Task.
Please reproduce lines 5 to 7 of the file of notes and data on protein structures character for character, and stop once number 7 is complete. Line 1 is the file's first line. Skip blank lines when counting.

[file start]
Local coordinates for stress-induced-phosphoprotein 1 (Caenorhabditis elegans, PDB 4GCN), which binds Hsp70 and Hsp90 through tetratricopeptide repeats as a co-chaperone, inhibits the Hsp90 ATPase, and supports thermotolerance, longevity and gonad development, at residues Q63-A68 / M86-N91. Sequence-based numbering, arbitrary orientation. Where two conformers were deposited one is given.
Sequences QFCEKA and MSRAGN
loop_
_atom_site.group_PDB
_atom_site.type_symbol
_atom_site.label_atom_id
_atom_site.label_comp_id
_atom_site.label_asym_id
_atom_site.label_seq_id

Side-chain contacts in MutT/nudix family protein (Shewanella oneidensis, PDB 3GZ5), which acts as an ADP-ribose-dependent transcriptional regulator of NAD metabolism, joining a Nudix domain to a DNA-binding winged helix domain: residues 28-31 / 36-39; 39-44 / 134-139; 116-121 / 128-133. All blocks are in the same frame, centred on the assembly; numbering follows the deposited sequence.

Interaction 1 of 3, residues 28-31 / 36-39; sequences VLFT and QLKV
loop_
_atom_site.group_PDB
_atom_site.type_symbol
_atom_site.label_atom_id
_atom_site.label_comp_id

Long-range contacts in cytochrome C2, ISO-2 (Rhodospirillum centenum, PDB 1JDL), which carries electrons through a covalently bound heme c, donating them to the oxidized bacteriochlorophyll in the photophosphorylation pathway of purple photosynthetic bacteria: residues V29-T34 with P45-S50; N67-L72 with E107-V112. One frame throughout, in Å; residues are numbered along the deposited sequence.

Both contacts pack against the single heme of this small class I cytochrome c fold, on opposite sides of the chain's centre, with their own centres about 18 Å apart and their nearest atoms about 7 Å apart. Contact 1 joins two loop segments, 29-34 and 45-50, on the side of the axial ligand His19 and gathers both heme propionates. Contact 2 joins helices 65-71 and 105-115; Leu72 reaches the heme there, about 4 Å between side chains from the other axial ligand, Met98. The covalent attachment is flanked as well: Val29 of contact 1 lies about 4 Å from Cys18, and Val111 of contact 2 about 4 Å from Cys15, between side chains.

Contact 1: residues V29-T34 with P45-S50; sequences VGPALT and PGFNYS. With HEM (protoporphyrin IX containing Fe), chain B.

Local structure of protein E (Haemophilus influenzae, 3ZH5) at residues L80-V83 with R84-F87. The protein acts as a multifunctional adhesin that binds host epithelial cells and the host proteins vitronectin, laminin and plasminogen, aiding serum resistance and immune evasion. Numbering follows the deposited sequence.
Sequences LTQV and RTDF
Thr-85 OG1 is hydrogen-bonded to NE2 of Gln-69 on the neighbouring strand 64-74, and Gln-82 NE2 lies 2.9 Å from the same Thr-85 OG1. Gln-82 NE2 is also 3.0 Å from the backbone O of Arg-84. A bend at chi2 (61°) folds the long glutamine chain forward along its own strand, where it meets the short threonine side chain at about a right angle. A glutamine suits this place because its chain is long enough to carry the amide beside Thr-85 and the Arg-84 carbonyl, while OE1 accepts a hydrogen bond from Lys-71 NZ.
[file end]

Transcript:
_atom_site.type_symbol
_atom_site.label_atom_id
_atom_site.label_comp_id